An Agilent 7890A GC equipped with an LTM series II external oven was used for ar-curcumene analysis. A DB1 column was used for the first dimension (30 m × 0.25 mm i.d., film thickness 0.25 µm) and a CyclosilB (30 m × 0.25 mm i.d., film thickness 0.25 µm) for the 2nd dimension. The volume injected was 1.0µl (0.1% solution in methanol), with a split ratio of 1:20. ar-Curcumene was heart cut from the DB1 column to the CyclosilB column, followed by back flushing. Synthetic RScurcumene was used as a standard to confirm the identity of curcumene in Artemisia vulgaris L. Samples of Curcuma zanthorrhiza (The Herbarie at Stoney Hill Farm, Prosperity, SC 29127) and Zinger officinal (Newdirectionsaromatics, Mississauga, Canada L5T 2G9) were used to provide additional confirmation as Curcuma zanthorrhiza contains only R(-)-curcumene and Zinger officinal contains only S(+)-curcumene [17].

Mass spectra were obtained by electron ionization at 70 eV (ion source 150˚C; quad. 230˚C; transfer line 250˚C).

3. Results and Discussion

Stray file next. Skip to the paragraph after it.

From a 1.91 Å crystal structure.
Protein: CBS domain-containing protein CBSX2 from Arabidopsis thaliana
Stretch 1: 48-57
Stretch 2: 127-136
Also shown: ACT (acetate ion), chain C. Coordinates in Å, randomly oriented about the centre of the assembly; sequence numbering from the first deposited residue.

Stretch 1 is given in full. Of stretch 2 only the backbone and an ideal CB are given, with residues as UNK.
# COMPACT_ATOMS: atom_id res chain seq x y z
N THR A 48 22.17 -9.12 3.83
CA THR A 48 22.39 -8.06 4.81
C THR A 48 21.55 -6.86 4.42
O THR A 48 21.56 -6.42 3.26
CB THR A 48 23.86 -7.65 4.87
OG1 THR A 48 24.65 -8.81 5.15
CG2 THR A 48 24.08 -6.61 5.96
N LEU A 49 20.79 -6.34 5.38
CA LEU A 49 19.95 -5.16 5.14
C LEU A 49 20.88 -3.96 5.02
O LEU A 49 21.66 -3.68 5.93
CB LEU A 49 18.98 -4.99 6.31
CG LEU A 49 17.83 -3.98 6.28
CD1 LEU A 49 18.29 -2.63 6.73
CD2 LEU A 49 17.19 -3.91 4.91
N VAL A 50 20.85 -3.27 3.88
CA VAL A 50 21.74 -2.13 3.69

Table 1 lists the chemical composition obtained by Gas Chromatography Mass Spectrometry analysis of the volatiles from fresh leaves, of Artemisia vulgaris L. harvested from Wilmington, Delaware USA, in July of 2012. Quantitative data were obtained from total ion current (TIC) area percentages without the use of internal standards. This method has been used previously to quantify the compositions of essential oils [18,19]. Samples were collected from two populations of the plant growing in the same area, but separated by a distance of only a few meters, ensuring identical geographical and environmental influence. As can be seen in Table 1 there are some major differences between these two chemotypes (Chemotype A and Chemotype B) most significantly with respect to santolinatriene, and thujone. Samples of Artemisia vulgaris L. collected from Woodbridge New Jersey in September of 2011 provided another source for chemotype B.